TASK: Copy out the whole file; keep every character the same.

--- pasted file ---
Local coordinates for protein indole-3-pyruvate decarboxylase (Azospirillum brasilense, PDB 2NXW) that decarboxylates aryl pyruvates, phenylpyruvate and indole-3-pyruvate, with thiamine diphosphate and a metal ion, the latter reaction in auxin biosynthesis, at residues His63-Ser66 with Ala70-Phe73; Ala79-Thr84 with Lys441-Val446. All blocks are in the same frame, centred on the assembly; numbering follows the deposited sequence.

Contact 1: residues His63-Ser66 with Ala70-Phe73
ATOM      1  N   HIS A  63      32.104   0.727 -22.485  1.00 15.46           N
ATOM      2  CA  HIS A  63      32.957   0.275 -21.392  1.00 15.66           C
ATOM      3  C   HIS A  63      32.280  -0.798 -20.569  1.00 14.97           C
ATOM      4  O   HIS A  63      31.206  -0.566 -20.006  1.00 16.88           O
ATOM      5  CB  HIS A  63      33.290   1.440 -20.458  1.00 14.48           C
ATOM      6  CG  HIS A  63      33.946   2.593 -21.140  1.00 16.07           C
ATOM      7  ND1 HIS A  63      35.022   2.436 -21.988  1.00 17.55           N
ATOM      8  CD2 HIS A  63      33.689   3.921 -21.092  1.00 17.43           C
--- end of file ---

Local coordinates for protein indole-3-pyruvate decarboxylase (Azospirillum brasilense, PDB 2NXW) that decarboxylates aryl pyruvates, phenylpyruvate and indole-3-pyruvate, with thiamine diphosphate and a metal ion, the latter reaction in auxin biosynthesis, at residues His63-Ser66 with Ala70-Phe73; Ala79-Thr84 with Lys441-Val446. All blocks are in the same frame, centred on the assembly; numbering follows the deposited sequence.

Contact 1: residues His63-Ser66 with Ala70-Phe73
ATOM      1  N   HIS A  63      32.104   0.727 -22.485  1.00 15.46           N
ATOM      2  CA  HIS A  63      32.957   0.275 -21.392  1.00 15.66           C
ATOM      3  C   HIS A  63      32.280  -0.798 -20.569  1.00 14.97           C
ATOM      4  O   HIS A  63      31.206  -0.566 -20.006  1.00 16.88           O
ATOM      5  CB  HIS A  63      33.290   1.440 -20.458  1.00 14.48           C
ATOM      6  CG  HIS A  63      33.946   2.593 -21.140  1.00 16.07           C
ATOM      7  ND1 HIS A  63      35.022   2.436 -21.988  1.00 17.55           N
ATOM      8  CD2 HIS A  63      33.689   3.921 -21.092  1.00 17.43           C